Serious and sentinel events report 2011/12
Each year, the Health Quality & Safety Commission releases a report on serious and sentinel events (SSEs) in District Health Board (DHB) hospitals. Commission Chair Professor Alan Merry looks at the 2011/12 figures and how we can learn from them
Serious and sentinel events reporting aims to encourage transparency and a ‘no blame’ culture. This means we can have an accurate picture of where things are going wrong, and put in place systems to reduce harm. It is also much more than that. It is a promise to patients that these tragic events will be robustly reviewed, to ensure appropriate care and treatment were provided and, where indicated, to improve systems and processes of care.
And this reporting is a safeguard for clinicians. By identifying and fixing systems failures we give clinicians greater confidence that they will be supported by the systems around them to practise safely. For the 2011/12 year, DHBs1 reported 360 SSEs, 3% fewer than the 370 recorded in 2010/11. Ninety-one patients died (86 in 2010/11), although not necessarily as a result of the adverse event that occurred.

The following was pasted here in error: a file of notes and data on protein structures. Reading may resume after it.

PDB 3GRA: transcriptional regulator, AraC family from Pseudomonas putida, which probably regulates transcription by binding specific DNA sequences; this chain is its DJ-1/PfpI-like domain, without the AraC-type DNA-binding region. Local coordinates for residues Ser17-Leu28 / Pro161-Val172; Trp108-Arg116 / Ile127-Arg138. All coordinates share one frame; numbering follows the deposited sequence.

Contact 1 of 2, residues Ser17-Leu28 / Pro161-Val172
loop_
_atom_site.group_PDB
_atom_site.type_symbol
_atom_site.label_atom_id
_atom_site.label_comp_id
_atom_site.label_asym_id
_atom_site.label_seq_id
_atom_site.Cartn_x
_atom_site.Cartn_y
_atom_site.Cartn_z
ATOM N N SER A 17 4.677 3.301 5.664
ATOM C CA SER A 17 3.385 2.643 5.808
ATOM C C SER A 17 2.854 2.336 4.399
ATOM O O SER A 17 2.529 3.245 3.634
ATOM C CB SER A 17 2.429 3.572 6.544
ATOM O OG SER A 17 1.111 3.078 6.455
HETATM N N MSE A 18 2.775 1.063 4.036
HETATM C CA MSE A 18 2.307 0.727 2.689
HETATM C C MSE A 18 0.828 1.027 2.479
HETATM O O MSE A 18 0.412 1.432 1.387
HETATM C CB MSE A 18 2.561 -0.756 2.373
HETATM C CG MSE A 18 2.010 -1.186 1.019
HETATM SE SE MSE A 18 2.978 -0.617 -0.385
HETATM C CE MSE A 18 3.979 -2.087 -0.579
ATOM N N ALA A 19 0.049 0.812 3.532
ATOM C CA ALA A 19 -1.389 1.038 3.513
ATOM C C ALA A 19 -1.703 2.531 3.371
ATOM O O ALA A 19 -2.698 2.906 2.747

SSEs included 170 falls, a 13% decrease from the 195 falls reported the previous year; 111 clinical management events, up from 105 in 2010/11; 18 medication errors, down from 25 the previous year; and 17 suspected inpatient suicides. There was an overall decrease in SSEs and specifically falls for 2011/12. This is very good news and represents a lot of hard work by DHBs to both report and prevent adverse events.
However, we have seen an increase in the number of cases of delayed treatment and suspected inpatient suicides. In 2011/12, 17 suspected inpatient suicides were reported by DHBs. The Commission has looked at the DHBs’ reviews of these deaths and found there is no clear trend evident – either in terms of whether numbers are increasing, or common factors.